Since its initial landmark trial against chlorpromazine in 1988, clozapine has been the drug of choice for the treatment of refractory schizophrenia. However, variability in clinical response to clozapine treatment is unequivocal. In an effort to preselect patients who are most likely to benefit from clozapine, a number of patient and disease variables and select genetic differences have been studied for their association with positive treatment response to clozapine. Because of small trial sizes and the heterogeneity of study design, findings have resulted in no generalizable conclusion. Future pharmacogenetic studies hold the promise of antipsychotic treatment personalization.

Schizophrenia is a severe psychiatric disorder that has a multidimensional impact on a person's psychosocial functioning. Its etiology indicates that its origin encompasses environmental and genetic factors.1  Although antipsychotic pharmacotherapy is the main treatment option for the management of schizophrenia, there is a significant proportion of patients (20%-30%) who will continue to have symptoms and a degree of psychosocial dysfunction despite adequate antipsychotic treatment.2  The rate of nonresponse to antipsychotics for chronic schizophrenia is closer to 50%. These patients have been referred to as treatment resistant.3  The economic burden of treatment-resistant schizophrenia is disproportionate across the globe.1,4  Because of its superior efficacy in patients who fail on other antipsychotic therapies, clozapine remains the treatment of choice for treatment-resistant schizophrenia.5  Clozapine has been compared with first- and second-generation antipsychotics and has a proven superiority in reducing symptoms.6-8  Major guidelines recommend the use of clozapine for patients who do not receive adequate benefit from other antipsychotics.9-11 

Residual symptoms that do not respond adequately to clozapine are categorized as clozapine nonresponse. This phenomenon is not surprising, because nonresponse to all other antipsychotics has been reported previously.12,13  For those patients who agree to go on clozapine treatment, more than 50% of patients may exhibit poor response to clozapine.5,14  In order to maximize the cost-effectiveness of clozapine treatment, as well as to limit exposing patients to the risk of severe neutropenia, it is reasonable to identify subgroups that are most likely to show improvement.15,16 

A literature search was conducted of Pubmed and ScienceDirect for clinical trials (randomized, nonrandomized, controlled, and noncontrolled), case control studies, and systematic reviews evaluating predictive factors for positive response to clozapine. The following terms were used: clozapine, treatment resistant schizophrenia, predictive, clinical, pharmacogen*, and outcome. Studies that linked specific patient characteristics (eg, female, younger onset of disease), disease manifestations (eg, paranoid, aggression), and other physiologic signs of early treatment (eg, rise in serum triglyceride) are discussed below. Pharmacogenetic studies that assessed polymorphism at cytochrome 1A2 and variations of dopaminergic and serotonergic receptors are also addressed.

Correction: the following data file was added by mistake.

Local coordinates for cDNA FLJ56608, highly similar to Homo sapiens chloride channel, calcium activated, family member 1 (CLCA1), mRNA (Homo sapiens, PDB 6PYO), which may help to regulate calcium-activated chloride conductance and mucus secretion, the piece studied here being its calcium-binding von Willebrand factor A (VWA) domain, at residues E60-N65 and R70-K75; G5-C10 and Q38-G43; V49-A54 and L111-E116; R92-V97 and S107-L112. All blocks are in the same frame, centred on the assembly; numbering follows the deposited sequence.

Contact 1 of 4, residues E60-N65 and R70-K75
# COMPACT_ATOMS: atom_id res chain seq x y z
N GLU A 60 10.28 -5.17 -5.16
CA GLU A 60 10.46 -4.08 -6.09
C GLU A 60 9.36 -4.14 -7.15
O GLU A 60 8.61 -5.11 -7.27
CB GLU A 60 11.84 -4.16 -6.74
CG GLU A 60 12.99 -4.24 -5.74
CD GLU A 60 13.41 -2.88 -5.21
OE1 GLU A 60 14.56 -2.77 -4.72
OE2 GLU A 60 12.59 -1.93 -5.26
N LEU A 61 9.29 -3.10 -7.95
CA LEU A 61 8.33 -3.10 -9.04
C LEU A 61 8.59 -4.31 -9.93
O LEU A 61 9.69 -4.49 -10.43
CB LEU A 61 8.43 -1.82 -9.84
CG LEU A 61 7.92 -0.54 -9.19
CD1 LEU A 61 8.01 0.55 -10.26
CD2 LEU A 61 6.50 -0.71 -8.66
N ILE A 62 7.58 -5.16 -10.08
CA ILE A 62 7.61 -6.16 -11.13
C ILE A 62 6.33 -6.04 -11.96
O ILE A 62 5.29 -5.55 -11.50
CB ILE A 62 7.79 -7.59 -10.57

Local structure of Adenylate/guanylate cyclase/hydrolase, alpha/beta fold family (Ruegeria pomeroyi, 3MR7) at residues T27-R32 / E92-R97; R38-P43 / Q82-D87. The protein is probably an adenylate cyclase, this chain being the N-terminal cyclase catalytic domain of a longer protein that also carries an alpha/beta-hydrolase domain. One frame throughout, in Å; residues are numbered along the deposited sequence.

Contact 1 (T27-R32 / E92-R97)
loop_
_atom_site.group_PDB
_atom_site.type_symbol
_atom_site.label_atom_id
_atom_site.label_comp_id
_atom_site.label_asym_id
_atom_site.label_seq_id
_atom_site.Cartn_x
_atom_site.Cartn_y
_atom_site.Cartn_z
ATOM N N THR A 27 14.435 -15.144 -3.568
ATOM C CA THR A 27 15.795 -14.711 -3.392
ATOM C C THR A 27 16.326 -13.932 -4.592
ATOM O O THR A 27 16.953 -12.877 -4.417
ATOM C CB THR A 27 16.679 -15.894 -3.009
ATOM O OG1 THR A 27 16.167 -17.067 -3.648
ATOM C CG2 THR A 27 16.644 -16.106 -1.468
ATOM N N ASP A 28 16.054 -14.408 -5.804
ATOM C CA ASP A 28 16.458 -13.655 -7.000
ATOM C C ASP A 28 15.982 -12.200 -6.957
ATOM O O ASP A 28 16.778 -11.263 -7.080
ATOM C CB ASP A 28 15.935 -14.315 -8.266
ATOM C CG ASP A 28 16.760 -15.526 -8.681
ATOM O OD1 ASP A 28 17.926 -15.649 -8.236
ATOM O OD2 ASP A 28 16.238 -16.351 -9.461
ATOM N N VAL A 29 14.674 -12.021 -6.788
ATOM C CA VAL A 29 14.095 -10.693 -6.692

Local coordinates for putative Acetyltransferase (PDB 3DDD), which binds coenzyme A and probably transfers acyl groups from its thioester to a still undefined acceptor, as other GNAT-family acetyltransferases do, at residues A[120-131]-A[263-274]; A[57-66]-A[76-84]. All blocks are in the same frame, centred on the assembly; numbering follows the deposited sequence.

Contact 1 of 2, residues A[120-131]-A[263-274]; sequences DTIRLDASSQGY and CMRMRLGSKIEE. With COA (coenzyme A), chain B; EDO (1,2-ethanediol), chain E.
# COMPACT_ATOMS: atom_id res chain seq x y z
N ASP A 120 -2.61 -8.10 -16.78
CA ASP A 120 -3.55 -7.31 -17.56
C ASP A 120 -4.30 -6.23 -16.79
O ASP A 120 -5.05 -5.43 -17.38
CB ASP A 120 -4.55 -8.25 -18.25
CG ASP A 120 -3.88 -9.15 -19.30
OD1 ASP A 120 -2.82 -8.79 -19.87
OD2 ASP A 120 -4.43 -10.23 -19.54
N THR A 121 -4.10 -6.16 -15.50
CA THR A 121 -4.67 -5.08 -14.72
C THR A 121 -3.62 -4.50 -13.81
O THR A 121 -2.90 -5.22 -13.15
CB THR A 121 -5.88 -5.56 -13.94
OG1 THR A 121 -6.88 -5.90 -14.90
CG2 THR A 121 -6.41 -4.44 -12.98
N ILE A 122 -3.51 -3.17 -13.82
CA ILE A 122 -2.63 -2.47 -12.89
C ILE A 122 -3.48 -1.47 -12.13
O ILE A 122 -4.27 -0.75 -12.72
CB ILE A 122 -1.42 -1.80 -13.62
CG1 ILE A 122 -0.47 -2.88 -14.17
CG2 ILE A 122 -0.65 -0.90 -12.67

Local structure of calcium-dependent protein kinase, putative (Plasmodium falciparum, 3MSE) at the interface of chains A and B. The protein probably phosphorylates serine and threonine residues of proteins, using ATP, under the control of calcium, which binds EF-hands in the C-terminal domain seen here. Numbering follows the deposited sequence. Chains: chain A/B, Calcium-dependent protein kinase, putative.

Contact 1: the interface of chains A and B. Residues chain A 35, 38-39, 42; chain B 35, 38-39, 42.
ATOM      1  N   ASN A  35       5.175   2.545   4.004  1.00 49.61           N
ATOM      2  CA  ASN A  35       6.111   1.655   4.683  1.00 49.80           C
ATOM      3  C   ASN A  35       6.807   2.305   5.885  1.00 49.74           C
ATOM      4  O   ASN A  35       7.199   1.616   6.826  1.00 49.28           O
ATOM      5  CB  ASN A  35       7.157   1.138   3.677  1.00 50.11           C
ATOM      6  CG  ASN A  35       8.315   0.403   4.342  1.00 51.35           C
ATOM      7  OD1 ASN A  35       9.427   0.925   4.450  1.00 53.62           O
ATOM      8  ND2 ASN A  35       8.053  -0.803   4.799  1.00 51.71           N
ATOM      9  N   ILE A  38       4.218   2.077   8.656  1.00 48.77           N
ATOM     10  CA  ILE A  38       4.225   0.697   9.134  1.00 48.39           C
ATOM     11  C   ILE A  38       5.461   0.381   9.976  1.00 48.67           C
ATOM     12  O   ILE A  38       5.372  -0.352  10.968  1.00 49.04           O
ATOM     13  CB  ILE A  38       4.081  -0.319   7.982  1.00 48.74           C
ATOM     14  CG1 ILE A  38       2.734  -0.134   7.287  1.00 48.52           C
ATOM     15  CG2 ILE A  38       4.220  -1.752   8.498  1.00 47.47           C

Clinical Predictors

Studies have suggested that clozapine may be more effective in patients with more severe baseline psychiatric symptoms.17,18  The study by Stern et al17  was a prospective, randomized study that included 40 patients with treatment-refractory schizophrenia. The authors concluded that greater severity of symptoms at baseline suggested favorable response to clozapine, with 75% predictability. However, the follow-up was terminated at the end of week 1, and it is possible that patients who exhibited delayed response might have been excluded from the result.19  The study by Rosenheck et al18  assessed several baseline characteristics for clozapine response. Unlike previous studies, this study was carried out with a haloperidol control group. At 12 months, the strongest correlation with positive response to clozapine treatment was seen in those with high baseline symptoms. There was a significantly greater decrease in the Brief Psychiatric Rating Scale and a significantly greater increase in quality of life.

Female gender and early onset of disease may predict poorer response to clozapine, whereas prior extrapyramidal side effects from antipsychotics suggest good response to treatment with clozapine.20  Younger age at onset most likely reflects a more severe form of the disease. Kelly et al14  conducted an open-label trial and, using Cannon-Spoor Premorbid Adjustment Scale to assess social functioning and scholastic performance in childhood, early adolescence, late adolescence, and adulthood, reported a trend between poorer premorbid functioning and poorer response to clozapine.21  These findings suggest that aggressive intervention with clozapine may benefit patients who manifest early symptoms, including early premorbid dysfunction.

Some factors are not trait dependent but can potentially develop in the course of the disease or as a consequence of the treatment.22  One example would be the association of increase in triglyceride concentrations with clinical response to clozapine treatment.23  In 49 patients with treatment-resistant schizophrenia, increase in triglyceride concentrations was significantly predictive of improvement in the Positive And Negative Syndrome Scale. The authors hypothesize that clozapine might possibly redistribute to the very low-density lipoprotein fraction as triglyceride concentrations increase, allowing for a more sustained drug release.